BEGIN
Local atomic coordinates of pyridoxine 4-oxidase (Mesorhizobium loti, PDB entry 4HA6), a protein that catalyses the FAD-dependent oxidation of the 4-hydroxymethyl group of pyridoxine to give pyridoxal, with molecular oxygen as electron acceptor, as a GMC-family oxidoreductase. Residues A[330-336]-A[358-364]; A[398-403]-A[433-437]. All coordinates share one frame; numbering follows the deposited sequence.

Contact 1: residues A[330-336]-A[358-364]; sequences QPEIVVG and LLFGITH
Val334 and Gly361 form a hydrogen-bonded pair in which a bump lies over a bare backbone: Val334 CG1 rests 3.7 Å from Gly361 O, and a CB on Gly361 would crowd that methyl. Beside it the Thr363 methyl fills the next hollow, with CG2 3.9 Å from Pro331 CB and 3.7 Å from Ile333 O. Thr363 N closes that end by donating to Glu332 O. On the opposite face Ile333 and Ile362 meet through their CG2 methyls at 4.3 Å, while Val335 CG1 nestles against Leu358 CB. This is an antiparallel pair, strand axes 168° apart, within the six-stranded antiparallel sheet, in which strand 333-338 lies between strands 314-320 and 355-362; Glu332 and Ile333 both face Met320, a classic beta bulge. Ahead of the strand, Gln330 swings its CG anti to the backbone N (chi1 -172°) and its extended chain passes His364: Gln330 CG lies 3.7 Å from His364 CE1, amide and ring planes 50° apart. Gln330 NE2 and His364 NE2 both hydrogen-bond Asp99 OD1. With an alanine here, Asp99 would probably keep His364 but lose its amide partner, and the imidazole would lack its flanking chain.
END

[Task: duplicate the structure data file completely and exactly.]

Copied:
Local atomic coordinates of pyridoxine 4-oxidase (Mesorhizobium loti, PDB entry 4HA6), a protein that catalyses the FAD-dependent oxidation of the 4-hydroxymethyl group of pyridoxine to give pyridoxal, with molecular oxygen as electron acceptor, as a GMC-family oxidoreductase. Residues A[330-336]-A[358-364]; A[398-403]-A[433-437]. All coordinates share one frame; numbering follows the deposited sequence.

Contact 1: residues A[330-336]-A[358-364]; sequences QPEIVVG and LLFGITH
Val334 and Gly361 form a hydrogen-bonded pair in which a bump lies over a bare backbone: Val334 CG1 rests 3.7 Å from Gly361 O, and a CB on Gly361 would crowd that methyl. Beside it the Thr363 methyl fills the next hollow, with CG2 3.9 Å from Pro331 CB and 3.7 Å from Ile333 O. Thr363 N closes that end by donating to Glu332 O. On the opposite face Ile333 and Ile362 meet through their CG2 methyls at 4.3 Å, while Val335 CG1 nestles against Leu358 CB. This is an antiparallel pair, strand axes 168° apart, within the six-stranded antiparallel sheet, in which strand 333-338 lies between strands 314-320 and 355-362; Glu332 and Ile333 both face Met320, a classic beta bulge. Ahead of the strand, Gln330 swings its CG anti to the backbone N (chi1 -172°) and its extended chain passes His364: Gln330 CG lies 3.7 Å from His364 CE1, amide and ring planes 50° apart. Gln330 NE2 and His364 NE2 both hydrogen-bond Asp99 OD1. With an alanine here, Asp99 would probably keep His364 but lose its amide partner, and the imidazole would lack its flanking chain.